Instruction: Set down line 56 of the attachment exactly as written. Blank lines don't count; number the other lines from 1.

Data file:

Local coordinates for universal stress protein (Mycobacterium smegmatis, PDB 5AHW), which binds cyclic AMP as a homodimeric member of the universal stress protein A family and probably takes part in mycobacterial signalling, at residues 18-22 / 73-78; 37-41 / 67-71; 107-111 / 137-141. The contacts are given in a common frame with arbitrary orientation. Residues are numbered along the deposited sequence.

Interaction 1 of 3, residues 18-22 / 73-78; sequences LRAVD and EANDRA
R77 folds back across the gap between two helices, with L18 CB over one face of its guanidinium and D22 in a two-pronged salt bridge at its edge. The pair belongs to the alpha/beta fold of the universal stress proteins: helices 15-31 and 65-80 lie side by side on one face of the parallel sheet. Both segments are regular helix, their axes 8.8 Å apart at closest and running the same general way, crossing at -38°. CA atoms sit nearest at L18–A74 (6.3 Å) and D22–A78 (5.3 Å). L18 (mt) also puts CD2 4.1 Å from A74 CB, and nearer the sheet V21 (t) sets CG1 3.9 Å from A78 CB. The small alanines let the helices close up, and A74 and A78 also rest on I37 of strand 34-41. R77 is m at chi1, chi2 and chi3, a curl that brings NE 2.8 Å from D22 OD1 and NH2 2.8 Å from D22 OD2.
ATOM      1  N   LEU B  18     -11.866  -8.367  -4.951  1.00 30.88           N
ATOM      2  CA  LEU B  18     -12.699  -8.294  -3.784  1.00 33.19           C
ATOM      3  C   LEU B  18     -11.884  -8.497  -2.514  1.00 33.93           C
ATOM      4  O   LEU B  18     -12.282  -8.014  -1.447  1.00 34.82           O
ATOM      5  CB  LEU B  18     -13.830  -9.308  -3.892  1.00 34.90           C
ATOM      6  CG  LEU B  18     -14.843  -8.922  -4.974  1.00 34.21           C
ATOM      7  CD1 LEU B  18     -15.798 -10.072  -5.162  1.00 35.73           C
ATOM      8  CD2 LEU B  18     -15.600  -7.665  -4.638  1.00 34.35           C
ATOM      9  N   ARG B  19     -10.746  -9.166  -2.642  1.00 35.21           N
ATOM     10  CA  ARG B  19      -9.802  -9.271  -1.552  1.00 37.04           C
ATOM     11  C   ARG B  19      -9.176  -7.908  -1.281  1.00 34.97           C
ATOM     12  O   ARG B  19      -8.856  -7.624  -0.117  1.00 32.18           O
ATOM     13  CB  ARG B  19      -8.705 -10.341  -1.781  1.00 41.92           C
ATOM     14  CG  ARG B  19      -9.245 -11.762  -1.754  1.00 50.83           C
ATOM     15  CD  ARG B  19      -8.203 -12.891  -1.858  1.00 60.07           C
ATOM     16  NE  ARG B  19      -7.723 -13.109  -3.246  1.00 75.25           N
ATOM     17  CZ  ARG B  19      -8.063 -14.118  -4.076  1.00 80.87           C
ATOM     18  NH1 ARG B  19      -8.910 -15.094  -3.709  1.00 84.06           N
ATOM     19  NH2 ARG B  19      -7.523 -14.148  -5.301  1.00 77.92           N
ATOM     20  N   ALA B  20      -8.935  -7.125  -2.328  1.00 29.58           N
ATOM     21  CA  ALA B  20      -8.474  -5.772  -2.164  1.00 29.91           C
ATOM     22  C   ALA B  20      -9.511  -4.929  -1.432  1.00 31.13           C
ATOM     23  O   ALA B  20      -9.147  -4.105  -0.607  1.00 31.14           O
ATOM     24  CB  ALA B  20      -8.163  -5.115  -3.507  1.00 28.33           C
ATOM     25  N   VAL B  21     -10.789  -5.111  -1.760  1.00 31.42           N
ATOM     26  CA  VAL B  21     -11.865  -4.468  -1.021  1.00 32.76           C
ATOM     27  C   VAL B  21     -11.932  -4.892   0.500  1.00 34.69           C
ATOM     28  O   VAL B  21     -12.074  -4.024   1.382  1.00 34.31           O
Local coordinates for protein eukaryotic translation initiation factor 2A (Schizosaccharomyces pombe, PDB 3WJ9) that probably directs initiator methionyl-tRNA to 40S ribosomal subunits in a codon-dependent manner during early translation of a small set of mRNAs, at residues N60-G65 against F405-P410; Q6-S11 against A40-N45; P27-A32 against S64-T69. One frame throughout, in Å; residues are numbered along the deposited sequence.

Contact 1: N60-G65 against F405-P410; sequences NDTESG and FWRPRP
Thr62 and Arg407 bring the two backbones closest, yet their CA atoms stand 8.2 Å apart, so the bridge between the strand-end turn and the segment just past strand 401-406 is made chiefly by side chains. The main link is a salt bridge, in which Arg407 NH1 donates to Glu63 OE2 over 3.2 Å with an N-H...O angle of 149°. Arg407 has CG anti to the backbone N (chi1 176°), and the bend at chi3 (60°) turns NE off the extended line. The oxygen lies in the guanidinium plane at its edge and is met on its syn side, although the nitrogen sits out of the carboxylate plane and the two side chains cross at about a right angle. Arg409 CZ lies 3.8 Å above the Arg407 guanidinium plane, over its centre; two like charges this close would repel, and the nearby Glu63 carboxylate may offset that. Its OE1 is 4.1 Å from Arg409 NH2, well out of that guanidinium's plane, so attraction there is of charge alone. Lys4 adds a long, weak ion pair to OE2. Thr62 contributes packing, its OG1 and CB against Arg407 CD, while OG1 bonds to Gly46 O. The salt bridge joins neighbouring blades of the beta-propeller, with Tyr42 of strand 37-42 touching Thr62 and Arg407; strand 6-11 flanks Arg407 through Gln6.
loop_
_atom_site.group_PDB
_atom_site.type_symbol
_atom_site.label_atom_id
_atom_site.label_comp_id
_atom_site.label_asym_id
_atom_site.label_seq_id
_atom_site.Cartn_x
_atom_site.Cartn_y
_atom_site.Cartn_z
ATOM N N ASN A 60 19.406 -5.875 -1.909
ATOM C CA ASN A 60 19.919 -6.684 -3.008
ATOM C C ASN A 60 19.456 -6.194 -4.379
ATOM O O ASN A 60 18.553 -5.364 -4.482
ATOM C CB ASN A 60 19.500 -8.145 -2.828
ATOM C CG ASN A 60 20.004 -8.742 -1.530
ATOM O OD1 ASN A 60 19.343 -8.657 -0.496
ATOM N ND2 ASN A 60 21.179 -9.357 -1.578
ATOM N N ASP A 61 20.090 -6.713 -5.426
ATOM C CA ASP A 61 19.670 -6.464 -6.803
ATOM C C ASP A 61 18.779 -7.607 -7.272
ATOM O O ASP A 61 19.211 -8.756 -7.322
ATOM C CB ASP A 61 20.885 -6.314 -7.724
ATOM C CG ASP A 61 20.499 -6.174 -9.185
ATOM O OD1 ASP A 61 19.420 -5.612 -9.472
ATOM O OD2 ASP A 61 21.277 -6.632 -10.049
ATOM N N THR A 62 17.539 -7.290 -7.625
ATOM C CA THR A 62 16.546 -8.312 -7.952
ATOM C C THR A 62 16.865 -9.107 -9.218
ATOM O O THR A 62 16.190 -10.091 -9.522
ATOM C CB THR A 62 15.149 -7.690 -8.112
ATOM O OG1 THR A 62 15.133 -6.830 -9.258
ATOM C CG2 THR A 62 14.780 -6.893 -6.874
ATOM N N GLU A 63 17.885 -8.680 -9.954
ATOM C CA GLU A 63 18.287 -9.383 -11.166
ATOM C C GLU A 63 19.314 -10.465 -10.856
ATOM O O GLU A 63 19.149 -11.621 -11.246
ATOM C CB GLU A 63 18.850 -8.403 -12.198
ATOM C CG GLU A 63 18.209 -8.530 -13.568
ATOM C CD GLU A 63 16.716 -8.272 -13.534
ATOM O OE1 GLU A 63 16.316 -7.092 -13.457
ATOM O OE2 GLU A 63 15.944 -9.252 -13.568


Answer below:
ATOM O O ASP A 61 19.211 -8.756 -7.322